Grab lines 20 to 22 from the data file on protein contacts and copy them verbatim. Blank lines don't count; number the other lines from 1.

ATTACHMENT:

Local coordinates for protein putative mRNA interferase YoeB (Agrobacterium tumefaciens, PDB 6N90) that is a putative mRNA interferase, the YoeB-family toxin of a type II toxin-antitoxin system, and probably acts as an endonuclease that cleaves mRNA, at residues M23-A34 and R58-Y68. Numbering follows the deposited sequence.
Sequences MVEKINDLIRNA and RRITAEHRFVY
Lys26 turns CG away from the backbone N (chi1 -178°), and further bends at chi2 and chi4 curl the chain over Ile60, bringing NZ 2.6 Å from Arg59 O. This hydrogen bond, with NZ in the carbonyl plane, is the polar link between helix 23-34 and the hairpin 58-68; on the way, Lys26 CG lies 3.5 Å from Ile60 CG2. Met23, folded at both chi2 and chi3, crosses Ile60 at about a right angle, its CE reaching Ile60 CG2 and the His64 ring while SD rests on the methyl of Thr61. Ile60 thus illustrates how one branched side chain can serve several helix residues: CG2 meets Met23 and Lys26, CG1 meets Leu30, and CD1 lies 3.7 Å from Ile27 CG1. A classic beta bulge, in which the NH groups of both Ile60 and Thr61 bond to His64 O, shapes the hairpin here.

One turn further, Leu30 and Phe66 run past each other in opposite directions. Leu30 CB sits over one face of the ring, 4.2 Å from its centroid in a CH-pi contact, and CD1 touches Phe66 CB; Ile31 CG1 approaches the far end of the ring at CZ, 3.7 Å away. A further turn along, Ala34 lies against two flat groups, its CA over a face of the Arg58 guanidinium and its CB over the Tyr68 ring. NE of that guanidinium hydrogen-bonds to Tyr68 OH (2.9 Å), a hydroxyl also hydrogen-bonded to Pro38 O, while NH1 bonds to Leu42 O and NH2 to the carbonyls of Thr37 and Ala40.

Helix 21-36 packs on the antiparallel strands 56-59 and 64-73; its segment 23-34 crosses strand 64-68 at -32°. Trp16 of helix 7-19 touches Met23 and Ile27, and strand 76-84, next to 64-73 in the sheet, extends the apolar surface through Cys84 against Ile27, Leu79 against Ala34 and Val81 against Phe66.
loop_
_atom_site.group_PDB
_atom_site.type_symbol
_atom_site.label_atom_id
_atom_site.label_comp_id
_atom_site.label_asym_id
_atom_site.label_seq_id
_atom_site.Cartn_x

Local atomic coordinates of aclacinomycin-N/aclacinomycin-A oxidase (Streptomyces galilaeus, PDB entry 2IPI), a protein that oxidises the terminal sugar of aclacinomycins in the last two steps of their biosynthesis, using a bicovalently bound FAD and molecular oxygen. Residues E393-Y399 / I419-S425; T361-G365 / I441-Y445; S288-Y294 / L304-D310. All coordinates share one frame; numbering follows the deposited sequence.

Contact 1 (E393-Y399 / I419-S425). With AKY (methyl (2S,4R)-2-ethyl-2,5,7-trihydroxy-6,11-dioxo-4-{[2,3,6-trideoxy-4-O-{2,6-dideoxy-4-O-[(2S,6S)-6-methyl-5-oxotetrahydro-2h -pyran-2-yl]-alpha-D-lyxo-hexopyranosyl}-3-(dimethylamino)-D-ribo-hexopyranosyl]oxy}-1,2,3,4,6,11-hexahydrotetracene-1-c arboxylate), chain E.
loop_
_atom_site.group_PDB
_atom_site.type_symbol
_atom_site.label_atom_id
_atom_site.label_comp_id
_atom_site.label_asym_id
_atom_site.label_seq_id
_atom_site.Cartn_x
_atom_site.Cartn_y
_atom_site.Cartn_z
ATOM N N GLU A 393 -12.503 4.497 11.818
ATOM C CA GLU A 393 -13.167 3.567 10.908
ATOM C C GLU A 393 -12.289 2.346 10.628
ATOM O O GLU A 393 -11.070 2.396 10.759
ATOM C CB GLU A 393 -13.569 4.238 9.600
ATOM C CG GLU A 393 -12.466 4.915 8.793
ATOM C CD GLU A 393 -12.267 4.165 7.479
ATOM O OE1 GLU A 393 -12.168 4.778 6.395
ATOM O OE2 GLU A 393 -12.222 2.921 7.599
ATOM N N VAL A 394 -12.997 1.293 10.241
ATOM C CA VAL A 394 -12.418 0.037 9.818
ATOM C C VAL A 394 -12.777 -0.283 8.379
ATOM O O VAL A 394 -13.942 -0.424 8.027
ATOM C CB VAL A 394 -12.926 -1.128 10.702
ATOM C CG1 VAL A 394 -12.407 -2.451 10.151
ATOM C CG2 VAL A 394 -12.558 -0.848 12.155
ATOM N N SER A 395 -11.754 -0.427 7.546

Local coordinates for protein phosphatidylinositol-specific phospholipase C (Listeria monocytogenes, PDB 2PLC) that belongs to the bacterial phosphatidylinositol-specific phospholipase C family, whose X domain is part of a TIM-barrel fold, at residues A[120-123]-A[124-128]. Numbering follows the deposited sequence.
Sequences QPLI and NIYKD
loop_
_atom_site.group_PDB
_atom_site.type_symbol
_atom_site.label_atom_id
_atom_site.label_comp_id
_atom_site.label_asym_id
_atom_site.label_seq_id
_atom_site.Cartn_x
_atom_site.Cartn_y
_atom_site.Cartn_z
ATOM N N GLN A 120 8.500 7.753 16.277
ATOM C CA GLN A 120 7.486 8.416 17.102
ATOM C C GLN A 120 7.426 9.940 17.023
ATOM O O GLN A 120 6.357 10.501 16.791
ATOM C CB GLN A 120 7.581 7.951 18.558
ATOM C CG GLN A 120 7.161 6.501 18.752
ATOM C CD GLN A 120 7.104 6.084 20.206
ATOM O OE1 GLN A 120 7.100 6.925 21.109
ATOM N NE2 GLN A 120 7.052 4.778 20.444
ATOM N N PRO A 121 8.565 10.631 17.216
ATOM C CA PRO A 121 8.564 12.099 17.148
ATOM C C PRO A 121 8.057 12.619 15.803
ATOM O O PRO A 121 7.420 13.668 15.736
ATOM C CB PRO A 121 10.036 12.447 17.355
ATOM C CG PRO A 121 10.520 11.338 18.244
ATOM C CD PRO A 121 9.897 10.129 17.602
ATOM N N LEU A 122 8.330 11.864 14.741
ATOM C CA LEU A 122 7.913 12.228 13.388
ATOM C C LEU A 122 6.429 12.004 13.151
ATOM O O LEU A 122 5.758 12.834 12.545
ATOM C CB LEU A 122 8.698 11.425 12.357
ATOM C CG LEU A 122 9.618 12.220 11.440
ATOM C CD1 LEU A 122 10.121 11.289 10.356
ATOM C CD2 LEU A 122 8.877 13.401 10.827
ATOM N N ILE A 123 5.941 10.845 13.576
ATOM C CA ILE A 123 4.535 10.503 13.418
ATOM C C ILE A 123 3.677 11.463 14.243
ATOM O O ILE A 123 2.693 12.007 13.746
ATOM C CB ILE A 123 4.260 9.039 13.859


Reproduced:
_atom_site.label_comp_id
_atom_site.label_asym_id
_atom_site.label_seq_id